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Optimization of image process parameters through factorial experiments using a flat panel detector
Örebro University, Department of Natural Sciences.
Örebro University, School of Health and Medical Sciences.
2007 (English)In: Physics in Medicine and Biology, ISSN 0031-9155, E-ISSN 1361-6560, Vol. 52, no 17, p. 5263-5276Article in journal (Refereed) Published
Abstract [en]

In the optimization process of lumbar spine examinations, factorial experiments were performed addressing the question of whether the effective dose can be reduced and the image quality maintained by adjusting the image processing parameters. A 2(k)-factorial design was used which is a systematic and effective method of investigating the influence of many parameters on a result variable. Radiographic images of a Contrast Detail phantom were exposed using the default settings of the process parameters for lumbar spine examinations. The image was processed using different settings of the process parameters. The parameters studied were ROI density, gamma, detail contrast enhancement (DCE), noise compensation, unsharp masking and unsharp masking kernel (UMK). The images were computer analysed and an image quality figure (IQF) was calculated and used as a measurement of the image quality. The parameters with the largest influence on image quality were noise compensation, unsharp masking, unsharp masking kernel and detail contrast enhancement. There was an interaction between unsharp masking and kernel indicating that increasing the unsharp masking improved the image quality when combined with a large kernel size. Combined with a small kernel size however the unsharp masking had a deteriorating effect. Performing a factorial experiment gave an overview of how the image quality was influenced by image processing. By adjusting the level of noise compensation, unsharp masking and kernel, the IQF was improved to a 30% lower effective dose.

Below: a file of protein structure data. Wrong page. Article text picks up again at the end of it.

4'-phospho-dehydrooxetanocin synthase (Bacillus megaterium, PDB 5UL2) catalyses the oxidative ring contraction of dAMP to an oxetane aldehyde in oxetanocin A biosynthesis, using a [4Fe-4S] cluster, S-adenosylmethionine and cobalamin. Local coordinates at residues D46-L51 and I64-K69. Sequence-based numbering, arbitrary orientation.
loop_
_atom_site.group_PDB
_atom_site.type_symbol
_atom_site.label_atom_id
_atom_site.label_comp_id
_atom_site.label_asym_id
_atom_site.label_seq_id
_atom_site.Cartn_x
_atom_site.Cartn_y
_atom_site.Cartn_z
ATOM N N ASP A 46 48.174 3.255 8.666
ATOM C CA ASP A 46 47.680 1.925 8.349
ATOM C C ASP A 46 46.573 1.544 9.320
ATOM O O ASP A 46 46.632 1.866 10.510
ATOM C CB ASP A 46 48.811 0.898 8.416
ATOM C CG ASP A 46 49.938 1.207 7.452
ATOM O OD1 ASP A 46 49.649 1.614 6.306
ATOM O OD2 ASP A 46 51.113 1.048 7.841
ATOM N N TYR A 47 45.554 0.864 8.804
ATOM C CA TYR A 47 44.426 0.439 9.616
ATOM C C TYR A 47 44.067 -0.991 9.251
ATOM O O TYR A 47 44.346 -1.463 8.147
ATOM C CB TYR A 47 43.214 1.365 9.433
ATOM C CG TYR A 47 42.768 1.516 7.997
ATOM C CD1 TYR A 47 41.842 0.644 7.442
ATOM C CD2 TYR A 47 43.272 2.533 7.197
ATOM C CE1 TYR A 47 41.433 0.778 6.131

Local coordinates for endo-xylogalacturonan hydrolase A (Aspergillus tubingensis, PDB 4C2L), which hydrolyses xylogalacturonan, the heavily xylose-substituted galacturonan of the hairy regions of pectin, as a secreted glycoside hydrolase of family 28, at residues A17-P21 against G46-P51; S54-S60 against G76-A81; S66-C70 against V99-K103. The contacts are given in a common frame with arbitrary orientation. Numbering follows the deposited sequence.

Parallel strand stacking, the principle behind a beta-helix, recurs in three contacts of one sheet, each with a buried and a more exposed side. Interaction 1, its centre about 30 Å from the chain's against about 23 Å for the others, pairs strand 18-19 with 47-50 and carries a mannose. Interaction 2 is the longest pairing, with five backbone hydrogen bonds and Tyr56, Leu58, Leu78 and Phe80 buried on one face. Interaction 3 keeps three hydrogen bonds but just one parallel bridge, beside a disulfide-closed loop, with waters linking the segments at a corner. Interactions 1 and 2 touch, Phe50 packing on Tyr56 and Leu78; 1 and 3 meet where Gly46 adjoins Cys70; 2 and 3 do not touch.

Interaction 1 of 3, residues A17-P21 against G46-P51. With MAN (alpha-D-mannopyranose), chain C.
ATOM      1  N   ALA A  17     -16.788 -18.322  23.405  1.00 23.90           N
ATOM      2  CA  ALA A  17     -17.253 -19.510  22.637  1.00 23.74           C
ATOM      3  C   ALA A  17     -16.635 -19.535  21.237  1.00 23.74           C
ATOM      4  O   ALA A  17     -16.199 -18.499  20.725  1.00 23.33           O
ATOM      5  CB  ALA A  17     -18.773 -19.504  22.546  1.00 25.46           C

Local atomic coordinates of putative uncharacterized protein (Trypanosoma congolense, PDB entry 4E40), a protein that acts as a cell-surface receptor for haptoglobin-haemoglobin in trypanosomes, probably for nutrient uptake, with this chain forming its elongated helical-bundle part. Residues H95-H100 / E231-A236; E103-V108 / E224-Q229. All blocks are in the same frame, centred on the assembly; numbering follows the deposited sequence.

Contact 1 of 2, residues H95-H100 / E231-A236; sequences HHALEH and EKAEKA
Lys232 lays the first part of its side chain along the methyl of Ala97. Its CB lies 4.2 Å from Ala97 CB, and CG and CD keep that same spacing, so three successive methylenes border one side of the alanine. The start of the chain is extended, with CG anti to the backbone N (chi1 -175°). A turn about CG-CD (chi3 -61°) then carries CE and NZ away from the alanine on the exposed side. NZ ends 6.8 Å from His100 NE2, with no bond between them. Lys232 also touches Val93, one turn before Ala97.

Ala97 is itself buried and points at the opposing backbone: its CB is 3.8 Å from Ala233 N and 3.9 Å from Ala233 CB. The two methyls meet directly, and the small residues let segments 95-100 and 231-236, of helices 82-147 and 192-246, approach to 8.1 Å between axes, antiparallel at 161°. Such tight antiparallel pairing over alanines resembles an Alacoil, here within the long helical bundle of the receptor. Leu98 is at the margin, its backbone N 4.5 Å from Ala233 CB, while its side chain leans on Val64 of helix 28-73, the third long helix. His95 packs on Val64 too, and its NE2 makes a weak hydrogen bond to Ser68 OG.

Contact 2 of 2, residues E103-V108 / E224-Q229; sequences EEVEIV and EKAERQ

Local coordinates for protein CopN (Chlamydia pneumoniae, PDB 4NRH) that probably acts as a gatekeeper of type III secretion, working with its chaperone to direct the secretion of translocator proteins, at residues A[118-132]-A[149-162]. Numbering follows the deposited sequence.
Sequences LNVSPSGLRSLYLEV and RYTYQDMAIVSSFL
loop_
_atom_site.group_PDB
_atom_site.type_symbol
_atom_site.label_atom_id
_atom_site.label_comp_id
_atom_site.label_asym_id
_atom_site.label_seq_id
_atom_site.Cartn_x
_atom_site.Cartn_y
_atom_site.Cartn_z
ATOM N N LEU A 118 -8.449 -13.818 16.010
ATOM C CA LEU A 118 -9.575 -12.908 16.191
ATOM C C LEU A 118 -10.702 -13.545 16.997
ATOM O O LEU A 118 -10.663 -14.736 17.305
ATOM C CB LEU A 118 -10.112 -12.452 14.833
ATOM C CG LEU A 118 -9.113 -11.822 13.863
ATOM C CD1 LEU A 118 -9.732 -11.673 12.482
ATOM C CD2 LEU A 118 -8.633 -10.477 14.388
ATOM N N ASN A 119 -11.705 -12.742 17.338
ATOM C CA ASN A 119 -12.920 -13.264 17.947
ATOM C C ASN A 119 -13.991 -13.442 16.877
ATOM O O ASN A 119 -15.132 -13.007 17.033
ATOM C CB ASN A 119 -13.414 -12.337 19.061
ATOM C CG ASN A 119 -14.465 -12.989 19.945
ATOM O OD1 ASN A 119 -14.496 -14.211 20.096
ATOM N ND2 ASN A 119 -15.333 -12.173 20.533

Place, publisher, year, edition, pages
Bristol: IOP publishing , 2007. Vol. 52, no 17, p. 5263-5276
Keywords [en]
Quality, Coefficients, Radiography, Reduction, Urography
National Category
Natural Sciences Physical Sciences Medical and Health Sciences Physiology Radiology, Nuclear Medicine and Medical Imaging
Research subject
Physics; Medicine; Radio Physics
Identifiers
URN: urn:nbn:se:oru:diva-2866DOI: 10.1088/0031-9155/52/17/011OAI: oai:DiVA.org:oru-2866DiVA, id: diva2:135377
Available from: 2007-12-28 Created: 2007-12-28 Last updated: 2018-01-13Bibliographically approved
In thesis
1. Optimisation of radiographic imaging by means of factorial experiments
Open this publication in new window or tab >>Optimisation of radiographic imaging by means of factorial experiments
2007 (English)Doctoral thesis, comprehensive summary (Other academic)
Abstract [en]

In the optimisation process of radiographic imaging, factorial designed experiments can be applied. The parameters (factors) are varied together instead of one at a time, making it possible to discover interactions between the factors as well as main influences of them on the result variable. A 2k design implies having k number of factors each one set to two different levels (low and high).